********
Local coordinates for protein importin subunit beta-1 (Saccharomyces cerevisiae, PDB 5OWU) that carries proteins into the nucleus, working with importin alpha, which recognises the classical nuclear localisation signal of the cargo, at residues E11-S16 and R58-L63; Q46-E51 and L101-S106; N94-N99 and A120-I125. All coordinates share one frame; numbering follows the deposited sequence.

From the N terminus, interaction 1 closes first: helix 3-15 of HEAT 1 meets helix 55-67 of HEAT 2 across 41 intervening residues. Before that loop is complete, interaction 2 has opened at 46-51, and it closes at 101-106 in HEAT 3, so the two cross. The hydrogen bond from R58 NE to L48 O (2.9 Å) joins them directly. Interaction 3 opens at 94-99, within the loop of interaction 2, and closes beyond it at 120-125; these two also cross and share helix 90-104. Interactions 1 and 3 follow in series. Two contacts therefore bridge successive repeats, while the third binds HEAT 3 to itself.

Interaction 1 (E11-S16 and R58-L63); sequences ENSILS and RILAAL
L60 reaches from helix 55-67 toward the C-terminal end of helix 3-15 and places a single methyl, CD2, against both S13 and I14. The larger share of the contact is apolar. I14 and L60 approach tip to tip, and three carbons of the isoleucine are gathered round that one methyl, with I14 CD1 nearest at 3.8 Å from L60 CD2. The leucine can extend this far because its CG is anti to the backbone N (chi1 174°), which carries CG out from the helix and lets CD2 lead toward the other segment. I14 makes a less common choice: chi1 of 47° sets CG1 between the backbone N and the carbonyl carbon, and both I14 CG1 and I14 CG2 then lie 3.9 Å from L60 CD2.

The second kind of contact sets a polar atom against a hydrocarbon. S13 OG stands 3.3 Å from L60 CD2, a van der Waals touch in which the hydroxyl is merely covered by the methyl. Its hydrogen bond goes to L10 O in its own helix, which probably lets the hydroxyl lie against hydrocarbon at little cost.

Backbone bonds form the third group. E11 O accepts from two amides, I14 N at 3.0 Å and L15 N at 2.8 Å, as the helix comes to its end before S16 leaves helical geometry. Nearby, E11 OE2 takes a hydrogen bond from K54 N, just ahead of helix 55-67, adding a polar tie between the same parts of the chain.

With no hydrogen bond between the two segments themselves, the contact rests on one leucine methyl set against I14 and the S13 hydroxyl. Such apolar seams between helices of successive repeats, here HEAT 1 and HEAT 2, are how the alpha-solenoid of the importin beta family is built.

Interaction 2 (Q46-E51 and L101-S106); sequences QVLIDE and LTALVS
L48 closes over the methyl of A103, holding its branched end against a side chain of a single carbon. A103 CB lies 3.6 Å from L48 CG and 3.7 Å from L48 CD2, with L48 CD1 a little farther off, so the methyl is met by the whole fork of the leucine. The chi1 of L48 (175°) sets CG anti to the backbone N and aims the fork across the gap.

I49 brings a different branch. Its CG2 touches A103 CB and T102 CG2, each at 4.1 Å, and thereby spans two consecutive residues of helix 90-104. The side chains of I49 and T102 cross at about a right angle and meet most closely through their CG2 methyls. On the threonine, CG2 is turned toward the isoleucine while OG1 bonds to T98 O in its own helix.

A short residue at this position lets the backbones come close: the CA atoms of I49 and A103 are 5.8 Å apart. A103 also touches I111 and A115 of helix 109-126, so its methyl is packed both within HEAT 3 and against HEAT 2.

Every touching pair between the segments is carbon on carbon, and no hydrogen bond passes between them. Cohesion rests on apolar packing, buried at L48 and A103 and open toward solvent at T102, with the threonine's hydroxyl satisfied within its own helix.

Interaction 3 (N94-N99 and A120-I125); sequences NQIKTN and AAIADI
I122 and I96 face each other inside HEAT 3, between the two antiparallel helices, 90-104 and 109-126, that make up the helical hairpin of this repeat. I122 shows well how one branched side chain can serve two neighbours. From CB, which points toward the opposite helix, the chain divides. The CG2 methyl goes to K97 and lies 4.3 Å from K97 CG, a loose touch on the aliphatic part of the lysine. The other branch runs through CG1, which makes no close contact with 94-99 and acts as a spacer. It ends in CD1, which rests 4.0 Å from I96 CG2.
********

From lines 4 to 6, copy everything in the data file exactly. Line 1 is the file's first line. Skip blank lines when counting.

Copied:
L60 reaches from helix 55-67 toward the C-terminal end of helix 3-15 and places a single methyl, CD2, against both S13 and I14. The larger share of the contact is apolar. I14 and L60 approach tip to tip, and three carbons of the isoleucine are gathered round that one methyl, with I14 CD1 nearest at 3.8 Å from L60 CD2. The leucine can extend this far because its CG is anti to the backbone N (chi1 174°), which carries CG out from the helix and lets CD2 lead toward the other segment. I14 makes a less common choice: chi1 of 47° sets CG1 between the backbone N and the carbonyl carbon, and both I14 CG1 and I14 CG2 then lie 3.9 Å from L60 CD2.

The second kind of contact sets a polar atom against a hydrocarbon. S13 OG stands 3.3 Å from L60 CD2, a van der Waals touch in which the hydroxyl is merely covered by the methyl. Its hydrogen bond goes to L10 O in its own helix, which probably lets the hydroxyl lie against hydrocarbon at little cost.

Backbone bonds form the third group. E11 O accepts from two amides, I14 N at 3.0 Å and L15 N at 2.8 Å, as the helix comes to its end before S16 leaves helical geometry. Nearby, E11 OE2 takes a hydrogen bond from K54 N, just ahead of helix 55-67, adding a polar tie between the same parts of the chain.